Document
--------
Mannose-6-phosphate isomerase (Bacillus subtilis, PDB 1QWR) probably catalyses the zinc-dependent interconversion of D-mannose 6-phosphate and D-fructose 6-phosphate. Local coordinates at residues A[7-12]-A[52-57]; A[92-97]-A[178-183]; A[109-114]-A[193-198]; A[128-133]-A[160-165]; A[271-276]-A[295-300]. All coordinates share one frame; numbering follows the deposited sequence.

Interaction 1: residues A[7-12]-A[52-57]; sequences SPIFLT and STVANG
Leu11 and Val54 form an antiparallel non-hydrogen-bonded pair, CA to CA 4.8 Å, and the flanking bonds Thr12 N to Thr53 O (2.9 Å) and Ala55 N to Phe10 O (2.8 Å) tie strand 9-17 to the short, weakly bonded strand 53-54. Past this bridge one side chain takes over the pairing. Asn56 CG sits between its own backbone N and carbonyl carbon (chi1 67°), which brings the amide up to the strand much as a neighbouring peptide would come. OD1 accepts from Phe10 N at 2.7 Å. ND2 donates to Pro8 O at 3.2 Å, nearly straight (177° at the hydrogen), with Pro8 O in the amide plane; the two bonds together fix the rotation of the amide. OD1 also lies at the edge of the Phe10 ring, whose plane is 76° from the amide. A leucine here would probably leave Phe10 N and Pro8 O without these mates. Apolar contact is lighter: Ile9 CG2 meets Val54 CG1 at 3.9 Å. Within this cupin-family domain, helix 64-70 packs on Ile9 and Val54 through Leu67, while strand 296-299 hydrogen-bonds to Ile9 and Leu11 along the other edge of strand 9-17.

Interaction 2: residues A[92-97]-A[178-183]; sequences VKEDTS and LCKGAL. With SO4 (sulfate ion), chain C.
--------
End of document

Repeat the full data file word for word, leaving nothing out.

Mannose-6-phosphate isomerase (Bacillus subtilis, PDB 1QWR) probably catalyses the zinc-dependent interconversion of D-mannose 6-phosphate and D-fructose 6-phosphate. Local coordinates at residues A[7-12]-A[52-57]; A[92-97]-A[178-183]; A[109-114]-A[193-198]; A[128-133]-A[160-165]; A[271-276]-A[295-300]. All coordinates share one frame; numbering follows the deposited sequence.

Interaction 1: residues A[7-12]-A[52-57]; sequences SPIFLT and STVANG
Leu11 and Val54 form an antiparallel non-hydrogen-bonded pair, CA to CA 4.8 Å, and the flanking bonds Thr12 N to Thr53 O (2.9 Å) and Ala55 N to Phe10 O (2.8 Å) tie strand 9-17 to the short, weakly bonded strand 53-54. Past this bridge one side chain takes over the pairing. Asn56 CG sits between its own backbone N and carbonyl carbon (chi1 67°), which brings the amide up to the strand much as a neighbouring peptide would come. OD1 accepts from Phe10 N at 2.7 Å. ND2 donates to Pro8 O at 3.2 Å, nearly straight (177° at the hydrogen), with Pro8 O in the amide plane; the two bonds together fix the rotation of the amide. OD1 also lies at the edge of the Phe10 ring, whose plane is 76° from the amide. A leucine here would probably leave Phe10 N and Pro8 O without these mates. Apolar contact is lighter: Ile9 CG2 meets Val54 CG1 at 3.9 Å. Within this cupin-family domain, helix 64-70 packs on Ile9 and Val54 through Leu67, while strand 296-299 hydrogen-bonds to Ile9 and Leu11 along the other edge of strand 9-17.

Interaction 2: residues A[92-97]-A[178-183]; sequences VKEDTS and LCKGAL. With SO4 (sulfate ion), chain C.